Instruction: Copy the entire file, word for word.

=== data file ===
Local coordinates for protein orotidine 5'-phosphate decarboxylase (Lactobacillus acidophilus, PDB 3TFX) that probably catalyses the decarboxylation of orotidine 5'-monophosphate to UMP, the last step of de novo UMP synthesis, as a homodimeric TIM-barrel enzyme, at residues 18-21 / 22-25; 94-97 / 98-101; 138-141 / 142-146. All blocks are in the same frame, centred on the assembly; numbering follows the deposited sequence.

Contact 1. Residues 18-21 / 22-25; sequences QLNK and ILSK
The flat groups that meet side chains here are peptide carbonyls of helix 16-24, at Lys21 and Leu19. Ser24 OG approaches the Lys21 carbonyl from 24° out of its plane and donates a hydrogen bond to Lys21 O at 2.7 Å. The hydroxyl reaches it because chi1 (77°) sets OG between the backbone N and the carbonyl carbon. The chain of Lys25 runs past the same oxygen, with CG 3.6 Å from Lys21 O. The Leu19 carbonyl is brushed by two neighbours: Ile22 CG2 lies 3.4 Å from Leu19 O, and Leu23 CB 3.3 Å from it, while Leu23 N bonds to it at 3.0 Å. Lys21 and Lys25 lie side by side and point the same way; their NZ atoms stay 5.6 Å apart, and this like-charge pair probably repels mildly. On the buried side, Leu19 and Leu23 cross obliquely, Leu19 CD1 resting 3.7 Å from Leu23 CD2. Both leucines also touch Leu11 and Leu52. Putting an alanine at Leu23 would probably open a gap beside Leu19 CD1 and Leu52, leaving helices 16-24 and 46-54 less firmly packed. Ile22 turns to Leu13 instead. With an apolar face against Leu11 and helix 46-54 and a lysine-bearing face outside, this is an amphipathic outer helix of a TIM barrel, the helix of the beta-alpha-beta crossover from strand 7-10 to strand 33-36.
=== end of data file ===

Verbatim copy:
Local coordinates for protein orotidine 5'-phosphate decarboxylase (Lactobacillus acidophilus, PDB 3TFX) that probably catalyses the decarboxylation of orotidine 5'-monophosphate to UMP, the last step of de novo UMP synthesis, as a homodimeric TIM-barrel enzyme, at residues 18-21 / 22-25; 94-97 / 98-101; 138-141 / 142-146. All blocks are in the same frame, centred on the assembly; numbering follows the deposited sequence.

Contact 1. Residues 18-21 / 22-25; sequences QLNK and ILSK
The flat groups that meet side chains here are peptide carbonyls of helix 16-24, at Lys21 and Leu19. Ser24 OG approaches the Lys21 carbonyl from 24° out of its plane and donates a hydrogen bond to Lys21 O at 2.7 Å. The hydroxyl reaches it because chi1 (77°) sets OG between the backbone N and the carbonyl carbon. The chain of Lys25 runs past the same oxygen, with CG 3.6 Å from Lys21 O. The Leu19 carbonyl is brushed by two neighbours: Ile22 CG2 lies 3.4 Å from Leu19 O, and Leu23 CB 3.3 Å from it, while Leu23 N bonds to it at 3.0 Å. Lys21 and Lys25 lie side by side and point the same way; their NZ atoms stay 5.6 Å apart, and this like-charge pair probably repels mildly. On the buried side, Leu19 and Leu23 cross obliquely, Leu19 CD1 resting 3.7 Å from Leu23 CD2. Both leucines also touch Leu11 and Leu52. Putting an alanine at Leu23 would probably open a gap beside Leu19 CD1 and Leu52, leaving helices 16-24 and 46-54 less firmly packed. Ile22 turns to Leu13 instead. With an apolar face against Leu11 and helix 46-54 and a lysine-bearing face outside, this is an amphipathic outer helix of a TIM barrel, the helix of the beta-alpha-beta crossover from strand 7-10 to strand 33-36.